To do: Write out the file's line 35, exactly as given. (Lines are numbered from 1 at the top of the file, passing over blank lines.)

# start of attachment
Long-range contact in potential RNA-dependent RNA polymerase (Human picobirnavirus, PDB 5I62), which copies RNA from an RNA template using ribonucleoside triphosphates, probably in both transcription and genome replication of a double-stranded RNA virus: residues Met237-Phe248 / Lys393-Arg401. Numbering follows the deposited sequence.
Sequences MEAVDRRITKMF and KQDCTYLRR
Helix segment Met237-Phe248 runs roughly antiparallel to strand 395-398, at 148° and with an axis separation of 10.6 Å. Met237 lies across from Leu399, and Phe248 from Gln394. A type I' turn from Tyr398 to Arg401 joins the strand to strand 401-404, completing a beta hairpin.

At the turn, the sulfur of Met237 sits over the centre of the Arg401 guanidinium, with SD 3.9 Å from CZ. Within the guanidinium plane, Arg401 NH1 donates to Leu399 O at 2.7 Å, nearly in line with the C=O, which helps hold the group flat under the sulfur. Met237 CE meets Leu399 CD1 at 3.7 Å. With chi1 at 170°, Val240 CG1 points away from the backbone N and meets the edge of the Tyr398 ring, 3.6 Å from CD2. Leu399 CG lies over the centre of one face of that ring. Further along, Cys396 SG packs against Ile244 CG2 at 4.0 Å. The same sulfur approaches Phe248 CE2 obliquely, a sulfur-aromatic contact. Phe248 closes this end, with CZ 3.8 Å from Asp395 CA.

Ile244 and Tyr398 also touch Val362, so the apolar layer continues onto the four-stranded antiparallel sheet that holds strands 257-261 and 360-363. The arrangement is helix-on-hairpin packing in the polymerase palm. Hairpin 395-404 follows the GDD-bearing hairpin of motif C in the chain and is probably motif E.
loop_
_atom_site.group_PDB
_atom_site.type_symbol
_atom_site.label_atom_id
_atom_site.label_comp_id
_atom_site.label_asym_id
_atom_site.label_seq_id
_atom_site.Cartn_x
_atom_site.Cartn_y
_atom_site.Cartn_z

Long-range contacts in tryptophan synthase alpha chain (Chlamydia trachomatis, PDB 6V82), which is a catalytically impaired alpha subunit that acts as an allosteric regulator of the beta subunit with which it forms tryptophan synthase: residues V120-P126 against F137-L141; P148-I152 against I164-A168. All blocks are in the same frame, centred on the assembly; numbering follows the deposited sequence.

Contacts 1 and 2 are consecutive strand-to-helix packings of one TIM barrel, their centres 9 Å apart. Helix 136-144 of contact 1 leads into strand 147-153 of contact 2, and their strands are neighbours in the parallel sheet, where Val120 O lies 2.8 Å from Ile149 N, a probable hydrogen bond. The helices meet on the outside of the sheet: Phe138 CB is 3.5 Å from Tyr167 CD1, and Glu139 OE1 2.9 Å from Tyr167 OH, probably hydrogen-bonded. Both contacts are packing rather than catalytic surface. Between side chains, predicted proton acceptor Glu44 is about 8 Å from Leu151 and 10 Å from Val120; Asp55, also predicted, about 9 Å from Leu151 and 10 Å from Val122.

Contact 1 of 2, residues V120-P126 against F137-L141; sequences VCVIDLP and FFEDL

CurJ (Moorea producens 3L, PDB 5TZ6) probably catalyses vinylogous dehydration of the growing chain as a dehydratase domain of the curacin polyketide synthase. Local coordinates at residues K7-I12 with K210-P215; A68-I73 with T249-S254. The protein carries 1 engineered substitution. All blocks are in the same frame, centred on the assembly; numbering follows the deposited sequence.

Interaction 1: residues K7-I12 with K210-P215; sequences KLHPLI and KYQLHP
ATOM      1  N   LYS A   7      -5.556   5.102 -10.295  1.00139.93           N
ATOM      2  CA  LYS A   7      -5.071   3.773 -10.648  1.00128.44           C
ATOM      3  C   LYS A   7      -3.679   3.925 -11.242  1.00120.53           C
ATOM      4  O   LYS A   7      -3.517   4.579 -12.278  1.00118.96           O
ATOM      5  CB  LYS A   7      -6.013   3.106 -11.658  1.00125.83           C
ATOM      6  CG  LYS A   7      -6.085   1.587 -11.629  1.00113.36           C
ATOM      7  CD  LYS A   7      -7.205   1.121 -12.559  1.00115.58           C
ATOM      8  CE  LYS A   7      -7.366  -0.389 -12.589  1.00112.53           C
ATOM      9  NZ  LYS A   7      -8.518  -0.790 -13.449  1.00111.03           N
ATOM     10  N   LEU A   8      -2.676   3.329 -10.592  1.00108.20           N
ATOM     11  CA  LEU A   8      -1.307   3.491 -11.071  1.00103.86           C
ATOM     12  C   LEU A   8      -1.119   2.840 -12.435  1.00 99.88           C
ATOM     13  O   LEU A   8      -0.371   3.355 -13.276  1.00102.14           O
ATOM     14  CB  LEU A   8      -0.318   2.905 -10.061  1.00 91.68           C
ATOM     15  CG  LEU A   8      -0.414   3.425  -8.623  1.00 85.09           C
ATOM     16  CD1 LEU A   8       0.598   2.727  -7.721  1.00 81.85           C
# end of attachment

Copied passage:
ATOM     15  CG  LEU A   8      -0.414   3.425  -8.623  1.00 85.09           C